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How I Use SGLT2 Inhibitors in T2D for Cardiovascular and Renal Disease

Martin J. Abrahamson, MD, FACP

Associate Professor of Medicine
Harvard Medical School
Director, Division of CME
Beth Israel Deaconess Medical Center
Boston, Massachusetts

Martin J. Abrahamson, MD, FACP, has disclosed that he has received consulting fees from Novo Nordisk.

View ClinicalThoughts from this Author

Released: November 10, 2020

The management of type 2 diabetes (T2D) has evolved from primarily focusing on lowering A1C to now considering the whole person. Lowering A1C is still important, of course, but we also consider other health risks and comorbidities—in particular, cardiovascular and renal disease.

Here’s my take on how SGLT2 inhibitors can be used to mitigate cardiovascular and renal comorbidities in patients with T2D and how I approach treatment selection in various clinical scenarios.

Treatment Selection
There are 3 key areas where SGLT2 inhibitors have an expanding role in preventing poor outcomes:

  • First, there are 3 SGLT2 inhibitors that, like GLP-1 receptor agonists, have good evidence for secondary prevention of cardiovascular disease (CVD): canagliflozin, dapagliflozin, empagliflozin. Anyone with T2D and either established atherosclerotic cardiovascular disease (ASCVD) or high risk for ASCVD should receive one of these 3 SGLT2s and/or a GLP-1 receptor agonist, regardless of their A1C.
  • Second, these 3 SGLT2 inhibitors significantly slow progression of kidney disease, even in people who have lower estimated glomerular filtration rates (eGFRs).
  • Third, as a class, all 4 of the FDA-approved SGLT2 inhibitors lower the risk of hospitalization for heart failure (HF). 

Below, I discuss some of the subtleties of when I recommend these SGLT2 inhibitors in certain clinical scenarios.

Chronic Kidney Disease (CKD)
American Diabetes Association (ADA) guidelines recommend SGLT2 inhibitors in the setting of T2D and CKD with urinary albumin-to-creatinine ratio > 30 mg/g, particularly > 300 mg/g. And the studies that showed the benefit of SGLT2 inhibitors on renal outcomes included patients with urinary albumin-to-creatinine ratio as low as 300 mg/g in CREDENCE and 200 mg/g in DAPA-CKD.

But what about patients without albuminuria? Is there a cutoff below which we would not expect this benefit?

Personally, the presence or absence of albuminuria does not affect my choice of treatment in the setting of T2D and CKD. Even though the evidence for benefits is strongest in albuminuria, studies have demonstrated that the primary outcome was still positive with use of an SGLT2 inhibitor regardless of the severity of albuminuria.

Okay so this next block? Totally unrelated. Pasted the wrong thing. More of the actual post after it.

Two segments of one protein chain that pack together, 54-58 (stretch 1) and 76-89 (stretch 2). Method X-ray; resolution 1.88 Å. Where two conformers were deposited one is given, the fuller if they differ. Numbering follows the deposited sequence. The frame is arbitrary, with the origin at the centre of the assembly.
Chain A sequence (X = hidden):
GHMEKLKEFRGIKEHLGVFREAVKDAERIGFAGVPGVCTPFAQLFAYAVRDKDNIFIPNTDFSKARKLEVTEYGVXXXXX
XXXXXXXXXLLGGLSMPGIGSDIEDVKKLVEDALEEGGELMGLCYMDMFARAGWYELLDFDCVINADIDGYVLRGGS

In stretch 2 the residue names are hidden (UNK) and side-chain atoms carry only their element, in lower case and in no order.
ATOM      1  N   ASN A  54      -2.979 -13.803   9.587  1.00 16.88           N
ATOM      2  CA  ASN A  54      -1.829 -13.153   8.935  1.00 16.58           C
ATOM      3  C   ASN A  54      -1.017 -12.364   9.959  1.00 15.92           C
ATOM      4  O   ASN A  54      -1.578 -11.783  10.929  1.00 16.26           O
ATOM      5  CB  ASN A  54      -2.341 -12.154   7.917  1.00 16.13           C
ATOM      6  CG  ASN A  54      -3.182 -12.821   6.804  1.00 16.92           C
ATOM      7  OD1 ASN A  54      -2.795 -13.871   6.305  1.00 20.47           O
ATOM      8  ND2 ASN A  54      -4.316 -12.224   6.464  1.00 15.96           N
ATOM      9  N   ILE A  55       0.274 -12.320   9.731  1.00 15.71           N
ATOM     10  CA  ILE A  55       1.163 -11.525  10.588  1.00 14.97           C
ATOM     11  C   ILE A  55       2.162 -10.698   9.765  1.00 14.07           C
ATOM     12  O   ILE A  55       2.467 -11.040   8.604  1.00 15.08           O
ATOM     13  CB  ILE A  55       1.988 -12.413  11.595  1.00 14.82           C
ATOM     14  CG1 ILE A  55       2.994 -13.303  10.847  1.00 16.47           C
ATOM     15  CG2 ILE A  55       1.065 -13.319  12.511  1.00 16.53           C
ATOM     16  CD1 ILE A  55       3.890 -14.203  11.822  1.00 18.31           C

Low eGFR
ADA guidelines also recommend SGLT2 inhibitors in the setting of T2D and CKD with eGFR 30-60 mL/min/1.73m2. So how does eGFR affect my treatment choice?

We have data indicating that at least some of the SGLT2 inhibitors slow progression of kidney disease and continue to offer some benefit to people with a lower eGFR. Canagliflozin has been approved for patients with an eGFR as low as 30 mL/min/1.73 m2, the EMPA-REG study of empagliflozin also included patients with eGFRs as low 30 mL/min/1.73 m2, and the DAPA-CKD study of dapagliflozin included patients with eGFRs as low as 25 mL/min/1.73 m2. In fact, in CREDENCE and DAPA-CKD, there was still benefit in the primary composite outcome of renal and cardiovascular endpoints for individuals with an eGFR < 45 mL/min/1.73 m2.

I hope we will soon have more information on this population from subgroup analyses, as it remains unknown whether there is benefit from using SGLT2 inhibitors in people with an eGFR < 30 mL/min/1.73 m2.

All told, this benefit in CKD explains why patients with T2D and CKD should receive an SGLT2 inhibitor, regardless of their need for glucose control. But what about glucose control? We know that at low eGFRs the glucose‑lowering effect of these drugs is minimized, so at these eGFRs, I am clear with patients that I recommend SGLT2 inhibitors for their cardiorenal protection, not necessarily for glucose control. The lower the eGFR, the more we should be ready to add another glucose-lowering agent.

Heart Failure
ADA guidelines also recommend using SGLT2 inhibitors in the setting of HF, particularly with reduced ejection fraction. In fact, the EMPEROR-Reduced trial of empagliflozin and the DAPA-HF trial of dapagliflozin showed the benefit of these SGLT2 inhibitors in improving cardiovascular and HF outcomes even in patients without diabetes.

What about other forms of HF? We currently lack data on use of SGLT2 inhibitors in patients with T2D and HF with preserved ejection fraction. Clinical trials to date have only examined SGLT2 inhibitors in patients with T2D and HF with reduced ejection fraction. 

Your Thoughts?
How would you approach treatment selection in these scenarios? Please share your thoughts in the comments box. And, to see what a panel of 5 experts would recommend, I encourage you to visit the online decision support tool, “Diabetes Consult” that I developed with my colleagues, Zachary T. Bloomgarden, MD, MACE; Anne Peters, MD; Richard E. Pratley, MD; and Robert S. Zimmerman, MD. In this decision support tool, you can enter the details of your case and see how we would proceed.

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This activity is supported by an independent educational grant from
Boehringer Ingelheim Pharmaceuticals, Inc.

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